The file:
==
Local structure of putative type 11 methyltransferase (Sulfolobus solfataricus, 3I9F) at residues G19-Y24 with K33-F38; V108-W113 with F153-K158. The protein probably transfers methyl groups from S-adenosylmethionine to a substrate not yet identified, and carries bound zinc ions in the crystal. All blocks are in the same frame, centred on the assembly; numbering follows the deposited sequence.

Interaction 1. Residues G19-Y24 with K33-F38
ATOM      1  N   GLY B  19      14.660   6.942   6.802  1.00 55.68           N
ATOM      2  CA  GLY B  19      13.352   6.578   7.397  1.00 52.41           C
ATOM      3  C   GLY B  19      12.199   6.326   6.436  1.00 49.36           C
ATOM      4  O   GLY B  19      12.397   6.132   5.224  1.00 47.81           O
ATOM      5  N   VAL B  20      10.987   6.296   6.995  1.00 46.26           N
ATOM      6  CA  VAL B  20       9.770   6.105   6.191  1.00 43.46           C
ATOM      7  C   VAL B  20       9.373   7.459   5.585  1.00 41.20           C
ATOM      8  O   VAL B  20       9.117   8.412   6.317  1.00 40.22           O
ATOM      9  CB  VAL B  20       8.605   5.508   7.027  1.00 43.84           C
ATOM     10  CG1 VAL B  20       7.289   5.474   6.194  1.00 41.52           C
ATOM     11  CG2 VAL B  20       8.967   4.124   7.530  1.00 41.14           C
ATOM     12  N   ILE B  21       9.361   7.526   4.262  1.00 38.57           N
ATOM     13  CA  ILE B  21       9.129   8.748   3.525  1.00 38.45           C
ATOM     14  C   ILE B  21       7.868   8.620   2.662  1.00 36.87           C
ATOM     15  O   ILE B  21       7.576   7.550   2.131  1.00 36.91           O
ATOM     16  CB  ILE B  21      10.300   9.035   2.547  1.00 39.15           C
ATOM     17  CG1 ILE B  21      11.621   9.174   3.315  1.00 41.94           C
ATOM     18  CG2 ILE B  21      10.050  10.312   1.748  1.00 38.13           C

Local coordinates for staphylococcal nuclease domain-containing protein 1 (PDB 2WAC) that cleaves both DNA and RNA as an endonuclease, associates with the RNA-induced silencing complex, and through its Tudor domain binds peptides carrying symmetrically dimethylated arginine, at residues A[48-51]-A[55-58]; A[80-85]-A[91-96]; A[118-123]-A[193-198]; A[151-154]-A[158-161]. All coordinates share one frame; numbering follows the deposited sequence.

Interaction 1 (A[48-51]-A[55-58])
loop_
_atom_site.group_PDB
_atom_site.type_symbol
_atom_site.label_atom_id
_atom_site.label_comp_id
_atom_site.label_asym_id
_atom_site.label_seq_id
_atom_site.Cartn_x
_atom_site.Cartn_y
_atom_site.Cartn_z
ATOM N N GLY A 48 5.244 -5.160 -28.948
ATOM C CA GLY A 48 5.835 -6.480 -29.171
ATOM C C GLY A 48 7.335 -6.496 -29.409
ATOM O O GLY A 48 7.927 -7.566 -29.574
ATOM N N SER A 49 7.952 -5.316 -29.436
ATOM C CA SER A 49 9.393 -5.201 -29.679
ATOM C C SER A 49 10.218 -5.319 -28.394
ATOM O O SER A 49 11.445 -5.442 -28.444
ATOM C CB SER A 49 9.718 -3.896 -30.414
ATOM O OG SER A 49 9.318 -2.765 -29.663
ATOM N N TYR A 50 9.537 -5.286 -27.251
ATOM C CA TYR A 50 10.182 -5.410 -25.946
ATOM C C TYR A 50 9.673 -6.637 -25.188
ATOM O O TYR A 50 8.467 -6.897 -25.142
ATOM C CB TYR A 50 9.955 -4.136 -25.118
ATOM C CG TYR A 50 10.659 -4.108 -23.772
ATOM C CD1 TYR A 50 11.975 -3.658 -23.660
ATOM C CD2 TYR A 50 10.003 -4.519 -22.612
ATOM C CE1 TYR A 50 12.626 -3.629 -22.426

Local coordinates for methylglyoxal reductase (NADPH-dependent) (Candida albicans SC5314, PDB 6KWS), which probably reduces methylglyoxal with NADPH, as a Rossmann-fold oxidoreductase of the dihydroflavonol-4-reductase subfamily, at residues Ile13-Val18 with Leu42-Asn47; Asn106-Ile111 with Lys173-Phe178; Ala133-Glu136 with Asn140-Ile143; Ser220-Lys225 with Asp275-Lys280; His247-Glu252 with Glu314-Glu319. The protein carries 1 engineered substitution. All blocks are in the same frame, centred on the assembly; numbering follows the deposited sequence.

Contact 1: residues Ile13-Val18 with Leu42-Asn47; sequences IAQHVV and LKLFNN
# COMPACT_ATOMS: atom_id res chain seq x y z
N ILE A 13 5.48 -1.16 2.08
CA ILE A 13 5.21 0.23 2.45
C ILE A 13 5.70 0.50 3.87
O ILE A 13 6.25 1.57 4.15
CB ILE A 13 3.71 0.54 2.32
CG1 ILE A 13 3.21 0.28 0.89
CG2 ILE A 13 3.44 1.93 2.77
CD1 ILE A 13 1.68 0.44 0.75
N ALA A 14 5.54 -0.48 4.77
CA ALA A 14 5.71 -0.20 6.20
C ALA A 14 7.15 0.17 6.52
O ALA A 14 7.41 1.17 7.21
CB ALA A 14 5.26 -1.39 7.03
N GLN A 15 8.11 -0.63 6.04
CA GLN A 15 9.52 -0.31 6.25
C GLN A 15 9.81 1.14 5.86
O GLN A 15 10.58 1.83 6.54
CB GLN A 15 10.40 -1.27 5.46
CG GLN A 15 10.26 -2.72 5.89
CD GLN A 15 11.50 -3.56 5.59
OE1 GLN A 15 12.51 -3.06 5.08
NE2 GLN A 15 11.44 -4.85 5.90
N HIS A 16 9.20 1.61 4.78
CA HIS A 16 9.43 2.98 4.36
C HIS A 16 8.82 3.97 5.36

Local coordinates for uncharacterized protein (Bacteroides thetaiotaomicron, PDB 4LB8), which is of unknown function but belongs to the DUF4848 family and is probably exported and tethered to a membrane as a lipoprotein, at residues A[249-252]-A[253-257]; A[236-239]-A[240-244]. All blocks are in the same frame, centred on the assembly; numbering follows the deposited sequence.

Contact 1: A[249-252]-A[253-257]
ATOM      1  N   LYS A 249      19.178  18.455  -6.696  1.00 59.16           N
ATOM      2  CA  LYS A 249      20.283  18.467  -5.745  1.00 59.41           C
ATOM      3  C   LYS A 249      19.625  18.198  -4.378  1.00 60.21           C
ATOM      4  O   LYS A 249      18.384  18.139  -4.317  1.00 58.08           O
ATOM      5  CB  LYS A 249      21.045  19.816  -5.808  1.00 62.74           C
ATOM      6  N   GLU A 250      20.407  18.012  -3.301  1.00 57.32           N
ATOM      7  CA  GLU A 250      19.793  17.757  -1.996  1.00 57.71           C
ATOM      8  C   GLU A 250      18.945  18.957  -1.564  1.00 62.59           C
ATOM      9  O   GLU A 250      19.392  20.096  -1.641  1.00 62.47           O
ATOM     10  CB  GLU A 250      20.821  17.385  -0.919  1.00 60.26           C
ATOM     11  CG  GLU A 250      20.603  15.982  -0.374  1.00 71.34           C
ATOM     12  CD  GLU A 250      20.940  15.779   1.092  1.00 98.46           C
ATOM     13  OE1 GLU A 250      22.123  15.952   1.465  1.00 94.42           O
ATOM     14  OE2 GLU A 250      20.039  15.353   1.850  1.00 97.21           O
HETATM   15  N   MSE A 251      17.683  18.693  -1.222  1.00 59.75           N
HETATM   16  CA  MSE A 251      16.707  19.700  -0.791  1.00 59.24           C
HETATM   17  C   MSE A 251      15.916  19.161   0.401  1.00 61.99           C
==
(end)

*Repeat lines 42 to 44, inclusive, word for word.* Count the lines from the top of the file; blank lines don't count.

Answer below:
ATOM O OG SER A 49 9.318 -2.765 -29.663
ATOM N N TYR A 50 9.537 -5.286 -27.251
ATOM C CA TYR A 50 10.182 -5.410 -25.946